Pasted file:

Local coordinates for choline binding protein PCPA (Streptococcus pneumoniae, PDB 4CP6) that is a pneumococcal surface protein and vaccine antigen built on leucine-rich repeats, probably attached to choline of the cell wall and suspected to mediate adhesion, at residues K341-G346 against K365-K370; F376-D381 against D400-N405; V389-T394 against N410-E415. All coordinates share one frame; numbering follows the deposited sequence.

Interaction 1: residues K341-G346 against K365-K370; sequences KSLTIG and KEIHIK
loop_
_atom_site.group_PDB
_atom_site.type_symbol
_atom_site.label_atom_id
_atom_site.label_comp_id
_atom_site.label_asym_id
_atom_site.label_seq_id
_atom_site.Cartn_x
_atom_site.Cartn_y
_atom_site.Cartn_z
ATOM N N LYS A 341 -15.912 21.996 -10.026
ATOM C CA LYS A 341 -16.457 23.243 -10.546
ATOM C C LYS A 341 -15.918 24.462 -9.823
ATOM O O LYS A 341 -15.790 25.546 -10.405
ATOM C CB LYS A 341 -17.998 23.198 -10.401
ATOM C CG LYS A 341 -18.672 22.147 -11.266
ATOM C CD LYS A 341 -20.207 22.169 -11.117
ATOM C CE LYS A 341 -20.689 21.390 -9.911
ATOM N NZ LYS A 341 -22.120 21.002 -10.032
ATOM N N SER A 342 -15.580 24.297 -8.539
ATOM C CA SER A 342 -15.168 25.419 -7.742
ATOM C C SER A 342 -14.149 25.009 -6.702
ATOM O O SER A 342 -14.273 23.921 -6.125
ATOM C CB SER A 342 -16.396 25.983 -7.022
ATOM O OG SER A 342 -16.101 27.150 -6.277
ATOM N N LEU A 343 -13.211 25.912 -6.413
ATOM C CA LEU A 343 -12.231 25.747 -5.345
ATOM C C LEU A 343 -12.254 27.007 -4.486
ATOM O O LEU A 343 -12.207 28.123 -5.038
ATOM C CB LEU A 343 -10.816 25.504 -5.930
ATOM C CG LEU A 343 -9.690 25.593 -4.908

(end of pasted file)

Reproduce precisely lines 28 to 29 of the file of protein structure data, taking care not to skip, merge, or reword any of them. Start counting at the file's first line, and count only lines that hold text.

ATOM N N LEU A 343 -13.211 25.912 -6.413
ATOM C CA LEU A 343 -12.231 25.747 -5.345